New results from landmark Canadian study to be presented at world's largest scientific congress on osteoporosis in Toronto

TORONTO, ONTARIO | 2006-06-01

As more than 5,000 delegates and researchers converge on Toronto to attend the 5th World Congress on Osteoporosis, a group of Canadian researchers is set to present the latest results from the Canadian Multicentre Osteoporosis Study (CaMos).

Initiated 10 years ago, CaMos is the largest ever Canadian study on osteoporosis. Researchers from nine centres across Canada have accumulated and analysed data on over 10,000 Canadian women and men to obtain important missing information on the state of osteoporosis in Canada.

During the next five days, CaMos researchers will make seven presentations based on CaMos data. Results unveiled will shed new light on issues including:

Regional disparities in the prevalence of osteoporosis in Canada;

Prevalence of fragility fracture in women and men;

Treatment care gap in men and women who have experienced a fragility fracture;

Treatment care gap in men and women who have been told they have osteoporosis;

Calcium and vitamin D intake.

Prior to CaMos, Canadian researchers, governments and other stakeholders had to rely on studies from the United States and Europe to estimate the prevalence and socio-economic impact of the disease in Canada. CaMos was specifically designed to provide unbiased and reliable statistics on osteoporosis in Canada to develop the appropriate tools to fight this terrible disease, said Dr. David Goltzman, Principal Investigator of CaMos and Professor of Medicine at McGill University in Montreal.

So far, CaMos researchers have published or presented more than 80 articles, abstracts and posters based on data collected over the last 10 years. Some key study findings include:

In Canada, 15 per cent of women and five per cent of men have osteoporosis;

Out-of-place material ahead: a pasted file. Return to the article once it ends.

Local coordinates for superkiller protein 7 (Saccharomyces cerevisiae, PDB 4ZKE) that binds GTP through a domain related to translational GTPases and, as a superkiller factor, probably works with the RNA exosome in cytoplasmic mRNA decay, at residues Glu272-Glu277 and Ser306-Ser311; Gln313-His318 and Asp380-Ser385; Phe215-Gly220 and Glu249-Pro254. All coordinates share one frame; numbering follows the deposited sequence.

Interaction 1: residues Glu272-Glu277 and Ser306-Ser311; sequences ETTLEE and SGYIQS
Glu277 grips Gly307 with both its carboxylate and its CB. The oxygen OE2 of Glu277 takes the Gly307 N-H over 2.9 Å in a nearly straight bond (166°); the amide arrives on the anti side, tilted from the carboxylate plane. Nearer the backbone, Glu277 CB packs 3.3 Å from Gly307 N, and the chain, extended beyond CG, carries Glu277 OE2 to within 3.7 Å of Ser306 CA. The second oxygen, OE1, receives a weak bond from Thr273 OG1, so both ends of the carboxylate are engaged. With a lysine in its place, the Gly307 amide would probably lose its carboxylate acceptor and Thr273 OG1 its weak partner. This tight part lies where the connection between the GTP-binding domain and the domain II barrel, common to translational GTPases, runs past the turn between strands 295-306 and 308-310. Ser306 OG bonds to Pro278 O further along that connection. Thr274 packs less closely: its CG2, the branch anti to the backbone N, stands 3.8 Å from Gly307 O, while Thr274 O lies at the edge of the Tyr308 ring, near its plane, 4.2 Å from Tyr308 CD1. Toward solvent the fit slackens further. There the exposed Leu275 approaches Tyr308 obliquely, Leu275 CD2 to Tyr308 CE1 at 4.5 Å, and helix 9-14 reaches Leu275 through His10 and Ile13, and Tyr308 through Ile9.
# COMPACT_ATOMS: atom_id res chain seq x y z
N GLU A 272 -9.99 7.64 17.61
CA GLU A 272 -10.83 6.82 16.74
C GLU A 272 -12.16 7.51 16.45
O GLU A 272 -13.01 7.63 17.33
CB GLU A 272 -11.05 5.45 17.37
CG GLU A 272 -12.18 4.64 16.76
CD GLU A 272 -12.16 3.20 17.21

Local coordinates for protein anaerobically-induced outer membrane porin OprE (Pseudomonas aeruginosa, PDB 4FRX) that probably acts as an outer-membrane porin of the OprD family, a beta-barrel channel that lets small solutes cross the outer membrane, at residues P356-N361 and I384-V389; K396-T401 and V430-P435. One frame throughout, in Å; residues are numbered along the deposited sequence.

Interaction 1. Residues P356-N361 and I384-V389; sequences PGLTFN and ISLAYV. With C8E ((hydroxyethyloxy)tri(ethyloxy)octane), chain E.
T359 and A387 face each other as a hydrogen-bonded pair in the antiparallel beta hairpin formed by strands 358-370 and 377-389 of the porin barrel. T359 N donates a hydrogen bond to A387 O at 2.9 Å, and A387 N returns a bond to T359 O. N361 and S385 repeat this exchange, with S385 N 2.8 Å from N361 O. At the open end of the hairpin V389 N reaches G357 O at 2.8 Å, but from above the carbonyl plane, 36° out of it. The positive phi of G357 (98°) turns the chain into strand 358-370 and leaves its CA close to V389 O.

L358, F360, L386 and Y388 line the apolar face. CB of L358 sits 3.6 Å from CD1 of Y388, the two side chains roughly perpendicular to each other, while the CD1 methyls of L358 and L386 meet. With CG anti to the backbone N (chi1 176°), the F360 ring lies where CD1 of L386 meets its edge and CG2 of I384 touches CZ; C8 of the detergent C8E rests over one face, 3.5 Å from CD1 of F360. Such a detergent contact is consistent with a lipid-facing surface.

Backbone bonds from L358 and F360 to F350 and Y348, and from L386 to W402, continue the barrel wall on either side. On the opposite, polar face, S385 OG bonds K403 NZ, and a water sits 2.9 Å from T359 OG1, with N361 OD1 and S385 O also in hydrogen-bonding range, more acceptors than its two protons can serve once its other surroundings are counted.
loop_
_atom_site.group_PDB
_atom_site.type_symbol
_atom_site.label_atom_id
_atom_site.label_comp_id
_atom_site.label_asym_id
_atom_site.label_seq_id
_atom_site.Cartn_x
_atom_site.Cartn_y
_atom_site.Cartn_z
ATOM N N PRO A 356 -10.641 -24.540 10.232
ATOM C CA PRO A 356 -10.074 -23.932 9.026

One million Canadians 50 years and older have osteoporosis and are at increased risk to fracture;

There are significant regional variations in bone mineral density and fracture rates. Causes for those regional disparities have yet to be determined;

Only a relatively small proportion of those with osteoporosis are diagnosed and treated; especially among men;

Each year, approximately 2.1 per cent of women and 0.85 per cent of men sustain an osteoporotic fracture;

Peak bone mass is reached some time before age 25. Bone loss occurs relatively slowly for the next 20 years. In women, bone loss dramatically accelerates after age 45;

In pilot study on vitamin D completed among a small number of CaMos participants in Calgary, it was shown that a substantial number of patients have vitamin D deficiency.

CaMos provides us with a strong foundation to build an osteoporosis prevention and treatment plan for all Canadians, said Karen Ormerod, President and CEO, Osteoporosis Canada. With the information available through this invaluable research, we will be better equipped to make evidence-based decisions on the best course to follow to tackle this disease.

Looking ahead

CaMos researchers have identified a series of additional objectives they want to accomplish over the next few years. The cornerstone of this new phase will be to continue to follow study participants. Some of the objectives are as follows:

Establishment of the age of onset and rate of age dependent bone loss in women and men;

Identification of risk factors for age-dependent bone loss and low-trauma fractures;

Assessment of the impact of osteoporosis and fracture on health status and estimate its economic consequences;

Assessment of bone ultrasound as a predictor of fracture risk;

Identify the environmental, endocrine, and genetic determinants of age-dependent bone loss;

Assess the extent of vitamin D insufficiency, including its geographic & seasonal variability, and determine its relationship to peak bone mass, bone mineral density and fracture risk.


Acknowledgements

CaMos was made possible through the support of a variety of government agencies, charitable organizations and industry. CaMos researchers want to acknowledge the support of:

Health Canada

Canadian Institutes of Health Research

The MRC/Rx&D Health Program

The Arthritis Society

Osteoporosis Canada

Dairy Farmers of Canada

Eli Lilly Canada

Hoffmann-Laroche

Merck Frosst Canada

Novartis Pharmaceuticals Canada

Pfizer

Procter and Gamble Pharmaceuticals

Sanofi-Aventis

Servier


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